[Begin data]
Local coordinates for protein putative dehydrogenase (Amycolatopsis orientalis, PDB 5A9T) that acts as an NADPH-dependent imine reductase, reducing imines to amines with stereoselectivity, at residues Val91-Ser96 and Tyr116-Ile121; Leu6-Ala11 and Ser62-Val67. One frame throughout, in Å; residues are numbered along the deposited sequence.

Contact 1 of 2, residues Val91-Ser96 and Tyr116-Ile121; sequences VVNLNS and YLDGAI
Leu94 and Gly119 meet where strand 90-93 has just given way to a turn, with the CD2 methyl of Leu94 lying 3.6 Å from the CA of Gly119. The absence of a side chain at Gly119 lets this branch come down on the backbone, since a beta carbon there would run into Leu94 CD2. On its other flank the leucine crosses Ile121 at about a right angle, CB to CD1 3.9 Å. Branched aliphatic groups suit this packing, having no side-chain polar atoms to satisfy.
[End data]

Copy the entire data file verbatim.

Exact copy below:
Local coordinates for protein putative dehydrogenase (Amycolatopsis orientalis, PDB 5A9T) that acts as an NADPH-dependent imine reductase, reducing imines to amines with stereoselectivity, at residues Val91-Ser96 and Tyr116-Ile121; Leu6-Ala11 and Ser62-Val67. One frame throughout, in Å; residues are numbered along the deposited sequence.

Contact 1 of 2, residues Val91-Ser96 and Tyr116-Ile121; sequences VVNLNS and YLDGAI
Leu94 and Gly119 meet where strand 90-93 has just given way to a turn, with the CD2 methyl of Leu94 lying 3.6 Å from the CA of Gly119. The absence of a side chain at Gly119 lets this branch come down on the backbone, since a beta carbon there would run into Leu94 CD2. On its other flank the leucine crosses Ile121 at about a right angle, CB to CD1 3.9 Å. Branched aliphatic groups suit this packing, having no side-chain polar atoms to satisfy.